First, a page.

Fall In Love With Your Future 7.0: Don’t Let Disaster Keep You Down

Don’t Let Disaster Keep You Down

Fall In Love With Your Future 7.0


Someone once made the point that it’s a bad idea to become accustomed to good luck.  Risk of disaster is part of life.  A child dies as a result of e-coli infected water at an amusement park.  An earthquake wipes our an entire city,  leaving thousands homeless, without power, and grieving lost loved ones

Sometimes tragedy strikes out of the blue.  Sometimes it comes with advance warnings.  Either way it usually knocks us breathless, whether it happens to us, to a friend, or to perfect strangers.

In spite of the heartache and scars, many 2005 Hurricane Katrina victims reported that adversity has one powerful advantage.  It takes away all non-essentials and gives us no recourse but to rely on God and on our God- given strengths.  It forces us to look at our core values.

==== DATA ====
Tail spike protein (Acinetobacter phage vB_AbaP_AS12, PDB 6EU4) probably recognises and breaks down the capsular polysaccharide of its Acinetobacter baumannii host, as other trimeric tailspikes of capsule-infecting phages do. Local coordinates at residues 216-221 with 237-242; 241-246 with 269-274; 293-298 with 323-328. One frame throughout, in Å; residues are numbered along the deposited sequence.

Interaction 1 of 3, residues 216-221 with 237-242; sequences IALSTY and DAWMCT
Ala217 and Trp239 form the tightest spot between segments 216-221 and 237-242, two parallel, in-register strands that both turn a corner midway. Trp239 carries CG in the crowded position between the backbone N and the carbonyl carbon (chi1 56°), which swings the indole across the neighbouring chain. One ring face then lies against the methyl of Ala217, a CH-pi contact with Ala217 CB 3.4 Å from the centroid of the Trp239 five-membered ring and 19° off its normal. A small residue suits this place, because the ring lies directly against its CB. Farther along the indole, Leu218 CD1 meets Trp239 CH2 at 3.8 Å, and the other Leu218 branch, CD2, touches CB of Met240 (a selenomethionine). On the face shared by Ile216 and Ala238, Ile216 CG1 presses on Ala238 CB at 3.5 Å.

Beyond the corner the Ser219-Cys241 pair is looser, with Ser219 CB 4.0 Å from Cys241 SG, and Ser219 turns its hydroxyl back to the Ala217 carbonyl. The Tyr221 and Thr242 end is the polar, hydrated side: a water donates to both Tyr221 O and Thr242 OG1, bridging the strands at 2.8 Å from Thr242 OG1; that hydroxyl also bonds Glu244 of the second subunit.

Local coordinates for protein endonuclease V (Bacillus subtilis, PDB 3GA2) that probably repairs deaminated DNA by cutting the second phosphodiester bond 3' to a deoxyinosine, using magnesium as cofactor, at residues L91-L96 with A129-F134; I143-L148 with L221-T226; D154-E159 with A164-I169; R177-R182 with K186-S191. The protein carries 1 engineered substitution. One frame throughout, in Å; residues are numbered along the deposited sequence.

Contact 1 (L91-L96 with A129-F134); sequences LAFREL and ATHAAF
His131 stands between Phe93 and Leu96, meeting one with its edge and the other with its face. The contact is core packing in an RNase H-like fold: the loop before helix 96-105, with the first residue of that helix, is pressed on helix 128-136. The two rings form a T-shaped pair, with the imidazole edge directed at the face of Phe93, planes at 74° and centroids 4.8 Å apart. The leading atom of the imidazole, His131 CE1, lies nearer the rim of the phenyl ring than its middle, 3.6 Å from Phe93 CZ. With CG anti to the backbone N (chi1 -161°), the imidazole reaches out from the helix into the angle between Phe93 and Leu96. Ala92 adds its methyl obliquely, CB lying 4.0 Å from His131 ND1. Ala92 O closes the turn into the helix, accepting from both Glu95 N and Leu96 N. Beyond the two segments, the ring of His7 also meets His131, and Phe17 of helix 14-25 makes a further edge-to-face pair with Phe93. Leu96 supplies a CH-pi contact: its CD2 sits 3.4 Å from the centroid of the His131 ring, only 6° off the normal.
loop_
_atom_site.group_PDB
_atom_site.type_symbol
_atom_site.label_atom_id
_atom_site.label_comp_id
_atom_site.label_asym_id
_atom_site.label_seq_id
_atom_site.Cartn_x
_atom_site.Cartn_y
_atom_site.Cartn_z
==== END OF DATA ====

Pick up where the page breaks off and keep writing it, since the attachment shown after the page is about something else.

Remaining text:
After disaster, we often get sympathy and some kind of help for our misfortune.  This is comforting for a while.  Then at some point, the compassion fails to nourish and we realize there is no release from the weight of calamity until we take action ourselves. The action might involve finding a healthy way to work through the grief.  It might involve forgiveness.  It might involve rebuilding or laboring toward a change.

Jan Scruggs, a Vietnam veteran who lost his best friends in combat, decided to build the Vietnam Memorial as a testament to soldiers who gave up their lives in the war.  Talking about Vietnam was not popular in 1980, but he knew the war experience needed to be healed—not forgotten.  In the process of standing firm in his resolve, Scruggs broke through what the disaster had done to his psyche and fell in love with his future again.


We can go beyond disaster.  The key is to revisit our core values and then go to work on a goal that touches head, heart, and spirit.